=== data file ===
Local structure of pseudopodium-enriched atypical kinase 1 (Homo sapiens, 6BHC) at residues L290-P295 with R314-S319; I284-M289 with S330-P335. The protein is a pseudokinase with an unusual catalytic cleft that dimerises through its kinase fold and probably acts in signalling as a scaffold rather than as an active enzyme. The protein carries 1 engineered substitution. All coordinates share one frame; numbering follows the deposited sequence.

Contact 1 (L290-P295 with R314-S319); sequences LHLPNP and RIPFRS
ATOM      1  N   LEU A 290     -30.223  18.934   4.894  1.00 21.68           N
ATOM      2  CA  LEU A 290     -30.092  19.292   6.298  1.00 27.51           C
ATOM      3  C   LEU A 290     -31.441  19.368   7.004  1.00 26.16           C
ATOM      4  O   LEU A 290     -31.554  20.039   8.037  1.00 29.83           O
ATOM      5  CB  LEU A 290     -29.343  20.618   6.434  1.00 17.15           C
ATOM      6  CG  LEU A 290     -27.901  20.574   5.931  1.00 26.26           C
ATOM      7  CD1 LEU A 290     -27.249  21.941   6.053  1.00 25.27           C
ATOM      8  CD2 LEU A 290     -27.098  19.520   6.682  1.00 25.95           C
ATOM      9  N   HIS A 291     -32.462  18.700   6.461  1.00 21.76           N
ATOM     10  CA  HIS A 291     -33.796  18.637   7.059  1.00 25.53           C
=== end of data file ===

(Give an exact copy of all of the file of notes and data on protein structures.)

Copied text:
Local structure of pseudopodium-enriched atypical kinase 1 (Homo sapiens, 6BHC) at residues L290-P295 with R314-S319; I284-M289 with S330-P335. The protein is a pseudokinase with an unusual catalytic cleft that dimerises through its kinase fold and probably acts in signalling as a scaffold rather than as an active enzyme. The protein carries 1 engineered substitution. All coordinates share one frame; numbering follows the deposited sequence.

Contact 1 (L290-P295 with R314-S319); sequences LHLPNP and RIPFRS
ATOM      1  N   LEU A 290     -30.223  18.934   4.894  1.00 21.68           N
ATOM      2  CA  LEU A 290     -30.092  19.292   6.298  1.00 27.51           C
ATOM      3  C   LEU A 290     -31.441  19.368   7.004  1.00 26.16           C
ATOM      4  O   LEU A 290     -31.554  20.039   8.037  1.00 29.83           O
ATOM      5  CB  LEU A 290     -29.343  20.618   6.434  1.00 17.15           C
ATOM      6  CG  LEU A 290     -27.901  20.574   5.931  1.00 26.26           C
ATOM      7  CD1 LEU A 290     -27.249  21.941   6.053  1.00 25.27           C
ATOM      8  CD2 LEU A 290     -27.098  19.520   6.682  1.00 25.95           C
ATOM      9  N   HIS A 291     -32.462  18.700   6.461  1.00 21.76           N
ATOM     10  CA  HIS A 291     -33.796  18.637   7.059  1.00 25.53           C